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Military Values. Why the Military Does What it Does. Military values all have counterparts in the civilian world; the military differs more in degree than in kind from the civilian sphere. Some Military Values. Ceremony, Rank, and Hierarchy Uniformity Discipline and Obedience Group Cohesion

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Why the Military Does What it Does

  • Military values all have counterparts in the civilian world; the military differs more in degree than in kind from the civilian sphere.


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Some Military Values

  • Ceremony, Rank, and Hierarchy

  • Uniformity

  • Discipline and Obedience

  • Group Cohesion

  • Rigorous Training


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Uniformity

  • Huge personnel turnover both in peace and in war

  • Uniformity assists in administration, allows inspectors to count on a high degree of uniformity from place to place.


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Disciplineand Obedience

  • Nothing could be further from the truth than the concept of "mindless obedience”

  • Many people cannot defer their own gratification, even briefly, despite consequences. 

  • Discipline and the ability to obey are actually very high-order mental skills.

    • Automata make poor soldiers. 

    • Good soldiers have to be able to adapt, show initiative, and be highly autonomous

    • At the same time, soldiers have to be able to recognize and respond instantly to situations that require automatic obedience. 


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GroupCohesion

  • Soldiers are more effective if they can count on support and aid from their comrades

  • Soldiers perform mostly because they don't want to let their comrades down

  • Peer pressure used in military training to reinforce weak links

  • Mistakes on the battlefield affect everyone

  • Uniforms and military ceremonies reinforce group cohesion by requiring soldiers to be publicly identified with the military.

  • Often there is an “us versus them” mentality between the military and civilians


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Example: Hair Wars

  • Once insect-borne disease was recognized, elimination of lice became a military priority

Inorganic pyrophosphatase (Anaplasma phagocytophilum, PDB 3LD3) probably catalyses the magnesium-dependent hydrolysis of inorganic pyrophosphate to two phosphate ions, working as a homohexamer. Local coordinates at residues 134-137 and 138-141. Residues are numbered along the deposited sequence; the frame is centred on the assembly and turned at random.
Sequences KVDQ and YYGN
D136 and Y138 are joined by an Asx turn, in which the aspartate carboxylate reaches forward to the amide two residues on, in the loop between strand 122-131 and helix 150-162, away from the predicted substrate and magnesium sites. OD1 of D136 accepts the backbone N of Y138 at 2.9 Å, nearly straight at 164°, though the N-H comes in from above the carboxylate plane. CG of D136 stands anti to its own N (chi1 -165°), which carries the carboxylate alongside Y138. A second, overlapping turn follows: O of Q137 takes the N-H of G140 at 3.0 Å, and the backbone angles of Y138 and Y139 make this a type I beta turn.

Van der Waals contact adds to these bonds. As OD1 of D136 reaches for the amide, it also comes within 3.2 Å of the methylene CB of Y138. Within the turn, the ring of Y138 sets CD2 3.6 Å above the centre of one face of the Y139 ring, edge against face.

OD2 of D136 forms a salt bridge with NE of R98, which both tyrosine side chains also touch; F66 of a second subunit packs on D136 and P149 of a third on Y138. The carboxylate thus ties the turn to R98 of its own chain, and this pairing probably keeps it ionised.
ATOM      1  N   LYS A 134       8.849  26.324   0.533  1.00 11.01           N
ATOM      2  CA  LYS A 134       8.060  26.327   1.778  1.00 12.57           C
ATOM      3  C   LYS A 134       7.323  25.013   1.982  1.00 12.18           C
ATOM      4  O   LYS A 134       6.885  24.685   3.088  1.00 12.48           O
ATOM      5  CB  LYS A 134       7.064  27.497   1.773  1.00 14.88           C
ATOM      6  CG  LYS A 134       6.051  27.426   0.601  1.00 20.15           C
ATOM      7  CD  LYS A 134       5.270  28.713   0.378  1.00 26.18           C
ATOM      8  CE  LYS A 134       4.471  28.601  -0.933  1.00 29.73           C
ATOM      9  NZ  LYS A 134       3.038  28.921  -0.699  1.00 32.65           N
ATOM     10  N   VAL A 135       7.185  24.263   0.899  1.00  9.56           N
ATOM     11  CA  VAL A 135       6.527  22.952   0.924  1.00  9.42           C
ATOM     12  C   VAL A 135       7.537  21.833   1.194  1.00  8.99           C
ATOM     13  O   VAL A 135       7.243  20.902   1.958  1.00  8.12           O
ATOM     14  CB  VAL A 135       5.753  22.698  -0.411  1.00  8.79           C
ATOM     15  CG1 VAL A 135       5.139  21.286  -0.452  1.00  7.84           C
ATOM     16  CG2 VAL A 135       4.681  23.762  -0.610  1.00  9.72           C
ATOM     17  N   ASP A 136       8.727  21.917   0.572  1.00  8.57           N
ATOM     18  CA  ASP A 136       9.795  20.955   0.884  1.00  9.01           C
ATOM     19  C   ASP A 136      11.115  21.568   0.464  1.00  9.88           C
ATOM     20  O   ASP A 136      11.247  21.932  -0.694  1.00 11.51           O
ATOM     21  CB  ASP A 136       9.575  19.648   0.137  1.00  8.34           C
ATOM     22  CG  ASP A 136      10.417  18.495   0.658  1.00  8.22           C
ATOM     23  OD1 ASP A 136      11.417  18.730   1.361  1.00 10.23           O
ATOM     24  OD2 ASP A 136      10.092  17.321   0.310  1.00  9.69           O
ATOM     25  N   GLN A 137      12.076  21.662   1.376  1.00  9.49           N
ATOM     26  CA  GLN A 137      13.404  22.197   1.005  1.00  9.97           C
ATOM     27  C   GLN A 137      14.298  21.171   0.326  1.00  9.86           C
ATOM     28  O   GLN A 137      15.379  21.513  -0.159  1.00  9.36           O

• Haircuts became mandatory

  • Soldiers returning from World War I were immediately recognizable

  • Soon short hair became the norm for men.

  • In the 1960's youth demonstrated their rebellion by growing long hair

  • The military insisted that soldiers identify publicly with the military by keeping hair short


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Training

  • Military training is unpleasant; always has been, always will be.

  • The only way to teach soldiers to work long hours under unpleasant conditions is to make them work long hours under unpleasant conditions.

  • Wars are won by people who push the hardest

  • Modern military literature speaks openly about "stress inducement"


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Training

  • Rigorous training serves to identify people who simply cannot deal with the stress

    • Comparatively few people wash out in reality. 

    • For many, the military  is the only time in their lives they are ever pushed close to their limits. 

  • Rigorous training fosters group cohesion by creating a unique shared experience.


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Elite Training

  • Elite training (Navy SEALS, etc.) has a different goal

  • Object is not to train a large mass of soldiers 

  • Object is to identify and train a small elite that can endure the utmost rigors and who will simply not allow themselves to be stopped by anything. 

  • Ultra-rigorous training creates group cohesion and a feeling of being members of an elite.


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